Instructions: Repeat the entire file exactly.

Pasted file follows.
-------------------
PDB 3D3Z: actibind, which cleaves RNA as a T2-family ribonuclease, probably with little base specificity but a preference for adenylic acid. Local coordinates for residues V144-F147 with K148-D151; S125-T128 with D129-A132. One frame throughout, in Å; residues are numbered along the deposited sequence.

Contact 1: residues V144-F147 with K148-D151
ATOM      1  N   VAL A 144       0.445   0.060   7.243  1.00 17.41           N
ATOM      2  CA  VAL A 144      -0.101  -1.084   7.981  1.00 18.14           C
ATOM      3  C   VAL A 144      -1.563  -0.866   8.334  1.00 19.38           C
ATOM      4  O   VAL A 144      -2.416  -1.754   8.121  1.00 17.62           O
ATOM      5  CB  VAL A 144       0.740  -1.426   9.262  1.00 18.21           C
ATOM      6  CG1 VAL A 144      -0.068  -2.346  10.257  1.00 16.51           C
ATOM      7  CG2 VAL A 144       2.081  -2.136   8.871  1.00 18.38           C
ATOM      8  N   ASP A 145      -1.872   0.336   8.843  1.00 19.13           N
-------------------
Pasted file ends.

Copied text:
PDB 3D3Z: actibind, which cleaves RNA as a T2-family ribonuclease, probably with little base specificity but a preference for adenylic acid. Local coordinates for residues V144-F147 with K148-D151; S125-T128 with D129-A132. One frame throughout, in Å; residues are numbered along the deposited sequence.

Contact 1: residues V144-F147 with K148-D151
ATOM      1  N   VAL A 144       0.445   0.060   7.243  1.00 17.41           N
ATOM      2  CA  VAL A 144      -0.101  -1.084   7.981  1.00 18.14           C
ATOM      3  C   VAL A 144      -1.563  -0.866   8.334  1.00 19.38           C
ATOM      4  O   VAL A 144      -2.416  -1.754   8.121  1.00 17.62           O
ATOM      5  CB  VAL A 144       0.740  -1.426   9.262  1.00 18.21           C
ATOM      6  CG1 VAL A 144      -0.068  -2.346  10.257  1.00 16.51           C
ATOM      7  CG2 VAL A 144       2.081  -2.136   8.871  1.00 18.38           C
ATOM      8  N   ASP A 145      -1.872   0.336   8.843  1.00 19.13           N